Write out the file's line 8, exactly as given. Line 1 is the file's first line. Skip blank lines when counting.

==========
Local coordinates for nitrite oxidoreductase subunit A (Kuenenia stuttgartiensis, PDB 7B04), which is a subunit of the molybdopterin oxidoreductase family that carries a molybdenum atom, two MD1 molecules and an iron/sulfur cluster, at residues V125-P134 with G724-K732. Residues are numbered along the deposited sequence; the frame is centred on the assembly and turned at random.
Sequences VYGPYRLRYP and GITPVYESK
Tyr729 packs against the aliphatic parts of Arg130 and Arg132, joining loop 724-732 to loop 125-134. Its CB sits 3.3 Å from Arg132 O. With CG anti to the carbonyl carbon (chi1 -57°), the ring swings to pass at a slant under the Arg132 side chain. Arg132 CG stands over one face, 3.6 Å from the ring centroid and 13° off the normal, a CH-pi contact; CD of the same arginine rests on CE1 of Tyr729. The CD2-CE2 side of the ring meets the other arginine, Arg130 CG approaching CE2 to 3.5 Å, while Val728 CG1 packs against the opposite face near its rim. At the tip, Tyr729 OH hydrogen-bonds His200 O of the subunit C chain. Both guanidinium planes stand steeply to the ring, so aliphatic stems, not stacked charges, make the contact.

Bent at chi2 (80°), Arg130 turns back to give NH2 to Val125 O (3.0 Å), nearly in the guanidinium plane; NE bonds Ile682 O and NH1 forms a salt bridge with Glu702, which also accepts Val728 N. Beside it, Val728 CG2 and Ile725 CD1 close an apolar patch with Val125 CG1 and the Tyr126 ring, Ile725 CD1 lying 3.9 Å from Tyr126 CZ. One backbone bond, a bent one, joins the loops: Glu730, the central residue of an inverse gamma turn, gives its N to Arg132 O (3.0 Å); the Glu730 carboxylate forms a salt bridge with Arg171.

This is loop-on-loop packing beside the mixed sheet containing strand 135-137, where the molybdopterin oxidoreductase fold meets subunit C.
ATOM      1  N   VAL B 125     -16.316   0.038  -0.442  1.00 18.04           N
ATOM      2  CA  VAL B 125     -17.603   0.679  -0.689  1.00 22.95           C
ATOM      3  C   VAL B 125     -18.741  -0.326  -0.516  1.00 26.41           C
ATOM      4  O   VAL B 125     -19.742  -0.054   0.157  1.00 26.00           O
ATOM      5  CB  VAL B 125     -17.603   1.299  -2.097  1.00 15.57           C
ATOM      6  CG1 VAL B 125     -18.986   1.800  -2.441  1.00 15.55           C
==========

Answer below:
ATOM      3  C   VAL B 125     -18.741  -0.326  -0.516  1.00 26.41           C